This is a favored trope in the U.S. media: that the U.S. has nothing to do with the conflict because it’s rooted in age-old blood feuds. While the fighting in Iraq does have a sectarian character, it has little to do with a religious schism. Instead, it’s primarily about politics and power.  The U.S. invasion of Iraq upended an old order, when sectarian prejudices were not flowing through Iraq, though it is true dictator Saddam Hussein favored Sunnis over Shias.  

Still, it was the U.S. overthrow of the Iraqi government that gave Shias disproportionate power over Sunnis, who have used that power to discriminate against Sunni Iraqis and throw many in jail on trumped-up terrorism charges. Power and resources explains the fighting and Sunni support for ISIL far more than religious conflicts.

4. Wolf Blitzer. The bearded, bespectacled CNN host of the "Situation Room" has been on top of the recent crises in the Middle East. But he’s had on the people who got Iraq wrong--and has also framed fighting in the country as a blow to the U.S., rather than a byproduct of wrongheaded U.S. policy.

As FAIR’s Hart pointed out, here’s what Blitzer said on June 10: “This is heartbreaking. The United States spent 10 years there. We assumed that Iraq would emerge a peaceful, stable democracy after the hundreds of billions of dollars the US invested, the 4,500 US troops killed, tens of thousands who came home without arms or legs or burned, post-traumatic stress, and look at this disaster.”  

There was no mention of the fact that bombing a country is not the best path to democracy, and that hundreds of thousands of Iraqi civilians died as a result. Blitzer’s show has also been dominated by pundits and analysts who favored the 2003 Iraq invasion: not exactly the kind of people who give the best analysis.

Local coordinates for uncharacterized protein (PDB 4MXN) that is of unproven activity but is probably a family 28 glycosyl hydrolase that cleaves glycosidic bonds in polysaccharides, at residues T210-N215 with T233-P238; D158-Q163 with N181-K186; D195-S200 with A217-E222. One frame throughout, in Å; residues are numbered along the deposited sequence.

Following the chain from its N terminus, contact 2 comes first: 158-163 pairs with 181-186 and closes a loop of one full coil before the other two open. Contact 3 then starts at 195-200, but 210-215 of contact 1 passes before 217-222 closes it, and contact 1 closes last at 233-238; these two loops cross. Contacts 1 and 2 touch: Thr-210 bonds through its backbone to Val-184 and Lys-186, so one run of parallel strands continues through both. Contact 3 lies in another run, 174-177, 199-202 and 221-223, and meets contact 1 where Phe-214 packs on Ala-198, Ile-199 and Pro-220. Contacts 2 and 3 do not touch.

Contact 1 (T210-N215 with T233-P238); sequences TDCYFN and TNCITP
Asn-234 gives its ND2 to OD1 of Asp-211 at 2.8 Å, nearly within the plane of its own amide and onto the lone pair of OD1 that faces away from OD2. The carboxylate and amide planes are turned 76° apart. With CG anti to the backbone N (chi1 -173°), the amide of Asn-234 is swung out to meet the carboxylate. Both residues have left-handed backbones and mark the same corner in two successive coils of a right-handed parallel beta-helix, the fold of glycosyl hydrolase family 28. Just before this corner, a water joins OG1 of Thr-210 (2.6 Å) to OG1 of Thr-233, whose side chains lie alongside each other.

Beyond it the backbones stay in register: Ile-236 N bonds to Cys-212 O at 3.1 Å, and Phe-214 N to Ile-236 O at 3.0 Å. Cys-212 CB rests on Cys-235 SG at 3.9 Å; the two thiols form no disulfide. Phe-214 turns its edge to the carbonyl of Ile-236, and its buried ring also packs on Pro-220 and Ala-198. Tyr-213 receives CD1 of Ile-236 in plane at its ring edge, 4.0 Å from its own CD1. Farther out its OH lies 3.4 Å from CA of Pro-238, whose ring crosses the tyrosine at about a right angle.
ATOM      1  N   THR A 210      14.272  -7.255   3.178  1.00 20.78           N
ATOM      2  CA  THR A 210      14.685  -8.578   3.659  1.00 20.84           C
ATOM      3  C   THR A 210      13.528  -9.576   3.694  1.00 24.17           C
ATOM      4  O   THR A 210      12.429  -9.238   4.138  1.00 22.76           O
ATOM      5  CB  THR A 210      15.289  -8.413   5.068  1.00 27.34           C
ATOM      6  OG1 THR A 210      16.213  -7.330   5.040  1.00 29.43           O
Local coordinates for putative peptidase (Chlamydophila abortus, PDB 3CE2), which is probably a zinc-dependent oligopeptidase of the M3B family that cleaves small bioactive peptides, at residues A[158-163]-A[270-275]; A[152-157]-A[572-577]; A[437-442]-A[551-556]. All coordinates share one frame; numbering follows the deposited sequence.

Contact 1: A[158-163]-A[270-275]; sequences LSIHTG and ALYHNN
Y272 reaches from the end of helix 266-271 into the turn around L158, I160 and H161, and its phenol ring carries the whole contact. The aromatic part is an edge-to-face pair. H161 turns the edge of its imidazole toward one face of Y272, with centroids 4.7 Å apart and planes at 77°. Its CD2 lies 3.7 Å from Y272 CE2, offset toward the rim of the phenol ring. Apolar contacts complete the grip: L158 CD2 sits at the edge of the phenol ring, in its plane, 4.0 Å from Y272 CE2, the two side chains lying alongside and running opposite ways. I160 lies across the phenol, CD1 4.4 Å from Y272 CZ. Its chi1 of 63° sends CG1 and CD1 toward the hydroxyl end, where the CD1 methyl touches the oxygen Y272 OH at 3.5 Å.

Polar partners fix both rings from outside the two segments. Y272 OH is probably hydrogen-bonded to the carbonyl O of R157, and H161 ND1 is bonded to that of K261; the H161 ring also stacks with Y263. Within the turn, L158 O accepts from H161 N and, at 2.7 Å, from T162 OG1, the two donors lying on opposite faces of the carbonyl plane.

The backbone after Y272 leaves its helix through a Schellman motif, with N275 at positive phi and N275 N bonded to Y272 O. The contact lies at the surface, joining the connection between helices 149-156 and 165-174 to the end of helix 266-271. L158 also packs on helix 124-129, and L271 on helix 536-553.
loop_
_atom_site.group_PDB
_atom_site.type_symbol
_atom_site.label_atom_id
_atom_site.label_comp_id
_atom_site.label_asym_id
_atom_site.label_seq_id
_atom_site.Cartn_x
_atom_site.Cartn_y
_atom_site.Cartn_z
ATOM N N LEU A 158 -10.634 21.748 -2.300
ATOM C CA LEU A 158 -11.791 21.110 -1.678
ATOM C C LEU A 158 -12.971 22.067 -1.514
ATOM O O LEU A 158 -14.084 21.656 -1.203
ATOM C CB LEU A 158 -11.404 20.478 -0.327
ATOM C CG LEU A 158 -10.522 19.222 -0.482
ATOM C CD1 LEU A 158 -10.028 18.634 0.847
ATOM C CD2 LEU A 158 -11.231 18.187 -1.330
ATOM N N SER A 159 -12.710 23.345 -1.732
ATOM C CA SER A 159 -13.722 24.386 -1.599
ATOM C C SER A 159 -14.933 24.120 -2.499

5. Michael Oren. In January, after Oren stepped down as Israeli ambassador to the U.S., he joined CNN as a Middle East contributor. Since then, he has appeared on CNN to shamelessly spin events in favor of Israel.

Oren was on twice in the aftermath of the June 30 discovery of the bodies of three Israeli youths who were kidnapped and killed. He blamed Hamas, the Islamic group that rules Gaza, for carrying out the murders, despite news reports showing that rogue fighters loosely affiliated with Hamas likely carried them out, and that the leadership of Hamas did not order the attack.

Even worse was Oren’s conduct in late May, after Israeli soldiers killed two Palestinian teens at a protest marking Nakba Day. Appearing on Wolf Blitzer’s show, Oren claimed nobody knows what happened, despite video showing that Israeli soldiers gunned down the youths in cold blood.

He also made a galling claim after Blitzer voiced a simple fact: two Palestinian teens, Nadeem Nouwarah and Mohammed Mahmoud Odeh Salameh, were killed. “We don't know that for certain,” Oren said. “The many, many inconsistencies, you see two young people who were supposedly shot, one to the chest, one through the back but they both fall in the same way. They fall forward which is inconsistent with what we know about combat deaths.”